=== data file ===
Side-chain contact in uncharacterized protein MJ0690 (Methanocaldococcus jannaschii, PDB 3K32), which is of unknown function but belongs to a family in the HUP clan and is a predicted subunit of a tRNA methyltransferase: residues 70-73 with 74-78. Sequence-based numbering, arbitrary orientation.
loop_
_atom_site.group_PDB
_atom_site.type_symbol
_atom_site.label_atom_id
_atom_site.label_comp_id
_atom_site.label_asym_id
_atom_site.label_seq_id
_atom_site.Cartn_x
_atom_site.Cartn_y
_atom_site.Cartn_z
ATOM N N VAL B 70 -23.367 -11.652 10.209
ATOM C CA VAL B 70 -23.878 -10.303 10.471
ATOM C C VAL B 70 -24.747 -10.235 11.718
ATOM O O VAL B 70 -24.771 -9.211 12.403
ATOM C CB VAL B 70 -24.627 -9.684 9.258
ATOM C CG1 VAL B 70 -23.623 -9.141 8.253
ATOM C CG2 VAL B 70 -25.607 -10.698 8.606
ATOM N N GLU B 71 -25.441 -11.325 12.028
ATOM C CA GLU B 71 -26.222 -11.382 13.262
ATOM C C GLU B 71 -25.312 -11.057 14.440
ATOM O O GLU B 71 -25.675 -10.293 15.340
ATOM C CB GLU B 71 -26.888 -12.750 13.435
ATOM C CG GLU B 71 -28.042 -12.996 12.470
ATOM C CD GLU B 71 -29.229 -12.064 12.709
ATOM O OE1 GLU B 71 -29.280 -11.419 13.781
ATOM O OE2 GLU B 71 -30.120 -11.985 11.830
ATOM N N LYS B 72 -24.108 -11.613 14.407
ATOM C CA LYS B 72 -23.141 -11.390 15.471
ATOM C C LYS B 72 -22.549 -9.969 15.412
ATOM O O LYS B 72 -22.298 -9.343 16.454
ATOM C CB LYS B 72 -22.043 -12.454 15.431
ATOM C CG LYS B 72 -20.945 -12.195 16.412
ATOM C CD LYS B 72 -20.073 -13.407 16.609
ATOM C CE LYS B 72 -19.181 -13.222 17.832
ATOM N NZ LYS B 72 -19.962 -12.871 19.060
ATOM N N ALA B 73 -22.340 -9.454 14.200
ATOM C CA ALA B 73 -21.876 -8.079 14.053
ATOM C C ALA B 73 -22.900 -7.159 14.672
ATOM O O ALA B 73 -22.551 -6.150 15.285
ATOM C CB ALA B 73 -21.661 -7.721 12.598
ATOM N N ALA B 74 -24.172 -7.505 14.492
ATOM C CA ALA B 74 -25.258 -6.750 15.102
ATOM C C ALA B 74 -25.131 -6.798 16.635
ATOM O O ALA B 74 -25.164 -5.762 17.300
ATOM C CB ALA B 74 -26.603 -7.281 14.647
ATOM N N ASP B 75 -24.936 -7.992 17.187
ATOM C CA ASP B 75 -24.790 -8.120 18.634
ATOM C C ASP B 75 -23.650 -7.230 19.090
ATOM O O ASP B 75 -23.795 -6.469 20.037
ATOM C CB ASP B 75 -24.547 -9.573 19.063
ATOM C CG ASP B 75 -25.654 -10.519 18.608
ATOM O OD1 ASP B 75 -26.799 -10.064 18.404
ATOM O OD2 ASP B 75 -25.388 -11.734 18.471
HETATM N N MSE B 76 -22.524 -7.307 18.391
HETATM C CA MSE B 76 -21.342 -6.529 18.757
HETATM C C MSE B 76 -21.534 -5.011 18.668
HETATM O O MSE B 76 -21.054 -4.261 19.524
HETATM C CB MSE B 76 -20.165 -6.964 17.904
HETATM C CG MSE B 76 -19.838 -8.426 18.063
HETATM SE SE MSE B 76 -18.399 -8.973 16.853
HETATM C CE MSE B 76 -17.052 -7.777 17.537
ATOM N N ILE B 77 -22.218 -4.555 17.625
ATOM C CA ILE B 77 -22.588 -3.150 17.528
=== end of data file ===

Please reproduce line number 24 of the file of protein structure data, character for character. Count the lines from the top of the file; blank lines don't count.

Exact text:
ATOM C CG GLU B 71 -28.042 -12.996 12.470